Derek Fisher is a Los Angeles basketball legend, playing 18 seasons in the NBA and winning five championships with the Los Angeles Lakers. Fisher was drafted 24th overall by the Lakers in 1996, and played alongside Kobe Bryant and Shaquille O’Neal en route to three consecutive titles from 2000-2002. He later added two more rings in 2009 and 2010 with Los Angeles. Fisher also played for the Golden State Warriors, Utah Jazz, Dallas Mavericks and Oklahoma City Thunder.
Fisher’s accolades include holding second all-time behind only LeBron James for NBA playoff game appearances (259). He’s also known for hitting a buzzer-beater with 0.4 seconds left against the San Antonio Spurs in Game 5 of the 2004 Western Conference Semifinals as a member of the Lakers. In his time as a player, he served as President of the Players’ Union from 2006-2013.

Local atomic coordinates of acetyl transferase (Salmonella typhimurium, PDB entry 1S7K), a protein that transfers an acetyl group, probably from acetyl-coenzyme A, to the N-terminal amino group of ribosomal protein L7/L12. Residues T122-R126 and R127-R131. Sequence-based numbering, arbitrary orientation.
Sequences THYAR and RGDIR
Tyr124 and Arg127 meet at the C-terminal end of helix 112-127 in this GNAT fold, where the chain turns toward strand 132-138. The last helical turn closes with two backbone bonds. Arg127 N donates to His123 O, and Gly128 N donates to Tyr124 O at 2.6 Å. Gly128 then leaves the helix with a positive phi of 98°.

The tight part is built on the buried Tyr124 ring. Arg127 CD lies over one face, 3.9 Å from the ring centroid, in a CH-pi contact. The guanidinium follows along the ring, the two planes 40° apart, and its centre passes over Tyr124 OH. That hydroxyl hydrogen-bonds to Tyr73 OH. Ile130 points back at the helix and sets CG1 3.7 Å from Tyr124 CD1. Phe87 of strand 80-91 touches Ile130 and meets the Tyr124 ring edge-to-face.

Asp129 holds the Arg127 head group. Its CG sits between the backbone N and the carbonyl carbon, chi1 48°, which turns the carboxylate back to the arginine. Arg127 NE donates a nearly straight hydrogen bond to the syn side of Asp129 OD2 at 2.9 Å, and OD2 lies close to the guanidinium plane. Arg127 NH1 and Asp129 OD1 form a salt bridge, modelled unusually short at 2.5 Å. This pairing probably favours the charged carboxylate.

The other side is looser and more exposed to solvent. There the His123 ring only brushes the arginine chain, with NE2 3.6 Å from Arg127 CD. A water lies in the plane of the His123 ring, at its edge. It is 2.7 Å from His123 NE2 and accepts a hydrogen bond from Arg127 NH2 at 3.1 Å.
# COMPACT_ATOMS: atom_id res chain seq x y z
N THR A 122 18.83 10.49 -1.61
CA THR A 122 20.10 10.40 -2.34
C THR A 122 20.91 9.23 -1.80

After finishing the 2014 season with the Thunder, Fisher transitioned to the sidelines, being named Head Coach of the New York Knicks on June 10, 2014. Fisher coached into the 2015-2016 season with New York, helping develop then-rookie Kristaps Porzingis.
In the spring of 2016, Fisher became a television analyst for TNT, NBA TV and later Spectrum SportsNet as an in-studio analyst for the Lakers. Fisher’s Los Angeles basketball legacy continued when he was named the 12th Head Coach of the Los Angeles Sparks on Dec. 5, 2018. On December 22, 2020 the Sparks appointed Derek Fisher to be the General Manager. Since departing the Sparks, Fisher has focused on his family and his role on various organization’s boards, including Play Equity Fund/LA84. Fisher is married to Gloria Govan. They are a blended family sharing 5 children (Carter, Isaiah, Tatum, Drew, Chloe) ranging from ages 14 to 20 years old.
Fisher is a native of Little Rock, Arkansas where he attended Parkview Arts and Science Magnet High School, lettering in basketball. He then attended the University of Arkansas at Little Rock, where he finished his four-year career second all-time in school history in points (1,393), assists (472) and steals (189). His senior year, he was named Sun Belt Conference Player of the Year.